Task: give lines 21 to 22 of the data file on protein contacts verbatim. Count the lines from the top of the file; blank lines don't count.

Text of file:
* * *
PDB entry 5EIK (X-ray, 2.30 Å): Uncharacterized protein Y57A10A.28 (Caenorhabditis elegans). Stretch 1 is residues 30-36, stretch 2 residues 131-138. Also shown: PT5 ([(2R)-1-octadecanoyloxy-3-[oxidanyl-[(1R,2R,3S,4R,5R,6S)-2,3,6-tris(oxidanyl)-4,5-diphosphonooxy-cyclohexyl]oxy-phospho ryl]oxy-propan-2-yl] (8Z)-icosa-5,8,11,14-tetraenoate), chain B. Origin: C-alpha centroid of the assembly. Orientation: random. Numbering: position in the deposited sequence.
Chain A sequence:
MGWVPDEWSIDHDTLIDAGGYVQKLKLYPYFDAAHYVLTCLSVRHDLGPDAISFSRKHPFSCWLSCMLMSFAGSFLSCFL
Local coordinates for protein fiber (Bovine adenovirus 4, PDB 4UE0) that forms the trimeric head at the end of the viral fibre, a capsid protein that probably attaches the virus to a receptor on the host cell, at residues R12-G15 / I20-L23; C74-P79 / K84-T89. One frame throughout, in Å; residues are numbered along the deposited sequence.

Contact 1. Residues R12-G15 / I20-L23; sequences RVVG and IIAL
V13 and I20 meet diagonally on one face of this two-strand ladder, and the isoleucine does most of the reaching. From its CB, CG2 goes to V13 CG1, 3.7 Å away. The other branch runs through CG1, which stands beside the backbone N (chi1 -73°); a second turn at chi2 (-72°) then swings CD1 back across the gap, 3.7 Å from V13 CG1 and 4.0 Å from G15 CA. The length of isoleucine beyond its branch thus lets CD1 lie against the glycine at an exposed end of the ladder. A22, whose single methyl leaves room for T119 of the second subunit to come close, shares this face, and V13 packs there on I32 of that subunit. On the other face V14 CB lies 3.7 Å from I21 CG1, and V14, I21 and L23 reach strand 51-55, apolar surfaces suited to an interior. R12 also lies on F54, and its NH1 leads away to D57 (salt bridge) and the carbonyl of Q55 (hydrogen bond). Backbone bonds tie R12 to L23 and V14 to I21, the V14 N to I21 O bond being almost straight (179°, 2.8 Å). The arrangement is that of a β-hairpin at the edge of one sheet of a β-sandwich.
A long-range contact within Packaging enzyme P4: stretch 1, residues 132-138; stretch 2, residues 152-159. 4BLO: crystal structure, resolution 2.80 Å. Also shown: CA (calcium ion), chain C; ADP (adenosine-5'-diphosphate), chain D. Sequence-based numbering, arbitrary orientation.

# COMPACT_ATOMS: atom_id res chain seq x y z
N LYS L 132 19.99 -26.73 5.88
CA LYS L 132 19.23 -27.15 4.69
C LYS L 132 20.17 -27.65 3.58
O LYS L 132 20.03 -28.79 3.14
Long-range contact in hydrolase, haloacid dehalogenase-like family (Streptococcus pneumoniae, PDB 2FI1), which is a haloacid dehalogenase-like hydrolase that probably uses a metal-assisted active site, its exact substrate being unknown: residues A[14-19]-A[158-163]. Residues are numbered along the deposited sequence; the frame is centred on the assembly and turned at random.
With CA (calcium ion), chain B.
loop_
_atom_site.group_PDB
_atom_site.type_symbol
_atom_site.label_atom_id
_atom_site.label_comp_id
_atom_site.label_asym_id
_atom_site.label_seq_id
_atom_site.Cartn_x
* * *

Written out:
_atom_site.label_seq_id
_atom_site.Cartn_x